Bring managers into the planning process. Get their input as you set your goals and strategy toward creating (or improving) a concrete, multifaceted DEI program. Make sure the program is realistic, appropriately resourced, and has a clear implementation plan. Focus on creating an enabling environment that prioritizes manager involvement. 

The best way to engage managers in the steps above will depend on the communication techniques most effective for your organization. For instance, if you are a small organization, then facilitated all-manager meetings can be effective. If you are a large and widespread organization, you may consider localized manager focus groups, as well as tapping into existing manager checkpoints. 

Establish a learning environment, with focus on empathy

Because each DEI journey is unique to every organization, there will be a fair amount of exploration along the way—and managers can be an integral part of that discovery process. Prepare them to understand there will be forward movement, as well as some setbacks along the way. Remember, you don’t need to have all the answers, and neither do your managers. 

You do need the desire to establish a learning environment, where some trial and error is expected and where both individual and system-wide discoveries lead the way. Experts at Deloitte put it this way, “A holistic DEI learning strategy is about more than reacting to today’s environment – it is about developing the conditions for long-term behavior changes.”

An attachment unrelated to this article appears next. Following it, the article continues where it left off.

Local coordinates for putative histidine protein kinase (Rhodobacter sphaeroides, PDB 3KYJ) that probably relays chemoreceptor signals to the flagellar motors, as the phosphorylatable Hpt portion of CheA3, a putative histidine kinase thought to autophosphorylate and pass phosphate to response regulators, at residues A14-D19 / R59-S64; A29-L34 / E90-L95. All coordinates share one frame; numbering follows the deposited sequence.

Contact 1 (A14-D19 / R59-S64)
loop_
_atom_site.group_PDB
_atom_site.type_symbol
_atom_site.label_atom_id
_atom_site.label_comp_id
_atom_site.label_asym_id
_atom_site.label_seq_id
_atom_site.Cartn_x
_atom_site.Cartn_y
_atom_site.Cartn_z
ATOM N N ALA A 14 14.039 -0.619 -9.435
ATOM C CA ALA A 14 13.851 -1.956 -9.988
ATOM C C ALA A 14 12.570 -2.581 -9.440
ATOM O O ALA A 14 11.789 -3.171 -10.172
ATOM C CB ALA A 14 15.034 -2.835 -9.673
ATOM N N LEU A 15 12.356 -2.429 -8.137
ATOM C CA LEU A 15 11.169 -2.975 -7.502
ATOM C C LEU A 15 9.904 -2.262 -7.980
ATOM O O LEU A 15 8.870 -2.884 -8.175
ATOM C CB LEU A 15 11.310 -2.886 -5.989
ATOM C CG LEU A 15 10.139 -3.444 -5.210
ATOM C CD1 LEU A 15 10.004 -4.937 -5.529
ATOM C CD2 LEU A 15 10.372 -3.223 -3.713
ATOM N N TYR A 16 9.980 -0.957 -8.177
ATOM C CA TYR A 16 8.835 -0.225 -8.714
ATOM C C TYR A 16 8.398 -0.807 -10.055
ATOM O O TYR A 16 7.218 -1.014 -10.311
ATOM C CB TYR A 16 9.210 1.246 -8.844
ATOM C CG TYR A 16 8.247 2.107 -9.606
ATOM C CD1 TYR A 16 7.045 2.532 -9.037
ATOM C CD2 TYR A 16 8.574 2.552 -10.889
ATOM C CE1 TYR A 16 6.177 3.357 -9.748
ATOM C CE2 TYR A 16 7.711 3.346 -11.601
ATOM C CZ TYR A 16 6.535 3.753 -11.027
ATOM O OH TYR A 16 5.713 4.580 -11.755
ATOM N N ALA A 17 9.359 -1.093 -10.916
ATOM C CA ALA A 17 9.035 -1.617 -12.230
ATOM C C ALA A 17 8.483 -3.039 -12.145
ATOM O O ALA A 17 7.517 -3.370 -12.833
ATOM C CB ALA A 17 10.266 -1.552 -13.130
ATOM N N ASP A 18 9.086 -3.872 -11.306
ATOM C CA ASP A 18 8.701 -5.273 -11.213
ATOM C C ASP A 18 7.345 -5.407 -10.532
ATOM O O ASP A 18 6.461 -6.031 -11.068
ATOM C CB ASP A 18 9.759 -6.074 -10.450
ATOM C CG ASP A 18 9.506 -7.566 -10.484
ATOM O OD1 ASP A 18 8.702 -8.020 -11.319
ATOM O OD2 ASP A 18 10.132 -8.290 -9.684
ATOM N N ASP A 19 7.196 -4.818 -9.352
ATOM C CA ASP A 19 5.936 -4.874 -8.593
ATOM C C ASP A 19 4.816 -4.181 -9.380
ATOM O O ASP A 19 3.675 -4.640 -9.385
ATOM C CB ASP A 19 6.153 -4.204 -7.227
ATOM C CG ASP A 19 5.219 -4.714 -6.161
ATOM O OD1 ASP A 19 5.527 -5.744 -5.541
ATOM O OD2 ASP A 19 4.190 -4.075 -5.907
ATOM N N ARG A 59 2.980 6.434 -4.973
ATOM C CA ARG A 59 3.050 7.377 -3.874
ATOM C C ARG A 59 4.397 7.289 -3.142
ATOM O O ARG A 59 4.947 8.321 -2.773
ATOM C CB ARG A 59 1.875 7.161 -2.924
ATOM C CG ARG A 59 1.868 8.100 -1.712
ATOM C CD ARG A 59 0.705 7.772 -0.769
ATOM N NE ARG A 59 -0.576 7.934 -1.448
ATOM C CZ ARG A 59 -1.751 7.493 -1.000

In a learning environment, having annual training along with year-round complementary activities (ie., employee resource groups and mentorship) can create a powerful mix. Ensure your education, training and other activities put the focus on empathy. 

According to research from SHRM, “There is overwhelming consensus among workers that empathy is an essential quality of a healthy workplace (94 percent agree). Yet only half of workers said their organization offers empathy training for people managers. There are staggering differences between organizations that offer empathy training and those that do not.” 

SHRM’s research report goes on to state: “Organizations that fail to offer empathy training leave themselves vulnerable to turnover. Such training is shown to boost engagement and satisfaction. Done the right way, people management can be the difference between employee empowerment and a talent drain.” As you shape your learning environment and assess your training needs, you’ll need to create opportunities that specifically address the unique DEI needs of managers

Engage managers with practical tools and strategies

Once managers have been given the opportunity to contribute to the planning process and are exposed to annual education and training, along with complimentary activities, help them use what they have learned, with a focus on practical and functional aspects of DEI. 

Managers’ days are filled with ongoing responsibilities. Being clear and specific about their involvement will get you on the right track. Starting with recruitment and moving on to other management responsibilities, here are some concrete steps managers can take to make their practices more inclusive.

Read the full article in Talent Management

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Veronica Bocian